November 15, 2019
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Monday, Oct. 14, 2019: What we learned in the 1972 election, a win for America’s scenic byways, support small farms

What we learned in the 1972 election

In 1972, I moderated the Maine Public Broadcasting Network’s televised debate between Bill Hathaway and Margaret Chase Smith, a civil affair that focused on Smith’s reliance on one close adviser. That was a long time ago, I admit, but it’s still instructive to point out the similarities between that political season and the current one.

Smith, the longtime incumbent Republican senator from Maine, had built a reputation for doughty independence, largely by withholding her vote on significant issues until the last minute — a tactic that made her seem important because leadership and sometimes the president would end up pleading for her support. It was a strategy that kept her in the news, but meant sacrificing any real muscle in the Senate itself.

She looked like the winner of that race until a few weeks before election day, when a reputable Maine poll showed Hathaway — surprisingly — in the lead. In the end, he won.

This year we have Susan Collins, another longtime Republican incumbent with a reputation for independence. The Democrats are mounting a spirited, well-funded primary campaign to pick her opponent; Republicans in the Senate are looking like President Donald Trump’s enablers; the president himself is the object of an impeachment investigation.

Can Collins keep the seat? Should she? In today’s polarized Washington, what’s the value of fence-sitting in the name of moderation, particularly when splitting one’s loyalties can mean sacrificing influence? Times have changed, but not that much: this longtime observer thinks she’ll suffer the same electoral fate as Smith.

David Platt

Scarborough

A win for America’s scenic byways

As the coordinator of the Old Canada Road National Scenic Byway, I am very grateful to Sen. Susan Collins and her colleagues in Washington for creating and passing a bill reopening nominations for the National Scenic Byway Program. This is a renewal of a wonderful, locally driven program celebrating rural Maine. As a director of the National Scenic Byway Foundation, I continue that applause nationwide, as the program is now reactivated in 49 states.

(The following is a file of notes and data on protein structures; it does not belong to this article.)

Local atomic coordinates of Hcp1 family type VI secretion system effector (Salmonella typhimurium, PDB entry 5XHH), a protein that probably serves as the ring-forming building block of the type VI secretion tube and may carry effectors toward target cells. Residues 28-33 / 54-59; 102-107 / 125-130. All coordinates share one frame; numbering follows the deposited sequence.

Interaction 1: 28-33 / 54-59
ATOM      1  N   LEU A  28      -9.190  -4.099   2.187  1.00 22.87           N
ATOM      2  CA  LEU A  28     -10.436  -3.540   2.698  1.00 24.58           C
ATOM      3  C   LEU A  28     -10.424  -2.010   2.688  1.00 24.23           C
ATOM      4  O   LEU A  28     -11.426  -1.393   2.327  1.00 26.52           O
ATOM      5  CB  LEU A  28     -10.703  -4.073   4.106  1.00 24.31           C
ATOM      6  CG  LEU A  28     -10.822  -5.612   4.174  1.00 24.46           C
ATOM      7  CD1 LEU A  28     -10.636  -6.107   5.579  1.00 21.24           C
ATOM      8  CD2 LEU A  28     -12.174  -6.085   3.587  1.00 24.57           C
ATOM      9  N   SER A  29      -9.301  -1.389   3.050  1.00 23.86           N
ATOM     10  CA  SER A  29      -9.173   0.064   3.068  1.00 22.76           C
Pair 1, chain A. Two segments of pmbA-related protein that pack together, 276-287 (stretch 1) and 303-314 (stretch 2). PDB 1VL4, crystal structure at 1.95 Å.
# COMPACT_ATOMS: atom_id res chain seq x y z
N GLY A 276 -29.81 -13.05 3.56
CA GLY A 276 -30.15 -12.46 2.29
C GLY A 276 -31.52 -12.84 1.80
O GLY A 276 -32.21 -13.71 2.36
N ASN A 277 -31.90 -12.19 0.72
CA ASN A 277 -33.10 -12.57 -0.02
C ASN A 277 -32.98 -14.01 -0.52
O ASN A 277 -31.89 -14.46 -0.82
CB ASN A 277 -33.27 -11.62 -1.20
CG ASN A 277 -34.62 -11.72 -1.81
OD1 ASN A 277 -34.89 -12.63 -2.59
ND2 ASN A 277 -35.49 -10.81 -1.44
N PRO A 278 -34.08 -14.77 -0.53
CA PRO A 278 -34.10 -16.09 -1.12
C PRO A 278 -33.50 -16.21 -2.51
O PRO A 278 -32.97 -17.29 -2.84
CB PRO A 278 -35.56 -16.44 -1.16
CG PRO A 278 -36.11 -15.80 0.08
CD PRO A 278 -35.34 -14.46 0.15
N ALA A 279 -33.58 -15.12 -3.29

We are so fortunate to have representatives in Washington that recognize the importance of protecting these special corridors. The process for selecting new National Scenic Byways was dormant for a decade, but now this bill sponsored by Collins and recently signed into law revives the program and enables designation of a round of new byways within one year.

National Scenic Byways have been proven to attract visitors and generate economic growth in rural America. And additional culturally and historically important roads will be preserved for generations to come. Also many thanks to the National Scenic Byway Foundation, Scenic America and a host of responsible organizations collectively known as the Scenic Byways Coalition for spending hundreds of hours helping to make this happen.

Collins brought all that work to fruition for Maine and the nation. Maine is a beautiful state any time of the year, but its brilliance is on full display right now. So please, get out and take a drive around the state on your Maine byways, and enjoy these great spaces in their fall glory.

Bob Haynes

Skowhegan

Support small farms

In response to the Oct. 1 story in the BDN, “Trump farm secretary: No guarantee small farms will survive”: Nearly all farms in Maine, including our dairy farms, are “small farms” under Secretary Sonny Perdue’s definitions. We must work to support these small farms, as they are critical to our food security, and our rural economy.

Between 2012 and 2017, Maine lost 573 farms, many of those small- and medium-sized farms. If the U.S. Department of Agriculture’s policies continue to support a “get big or get out” philosophy, we will continue to see the loss of farms in Maine.

Consolidation in our food system does not lead to better food for consumers, it leads to mega factory farms that pollute our waterways and ruin communities, while producing food that’s lower quality and has to be shipped long distances.

In Maine, the number of young farmers is growing, and organic farms are increasing, providing an example of what small- and medium-sized farmers can provide for our communities: healthy food, healthy environment, solutions to climate change and food security for Mainers. We must continue to ask our elected officials to hold the USDA accountable and to promote policies that will level the playing field for small- and medium-sized farms.

Sarah Alexander

Executive director

Maine Organic Farmers and Gardeners Association

Unity

 



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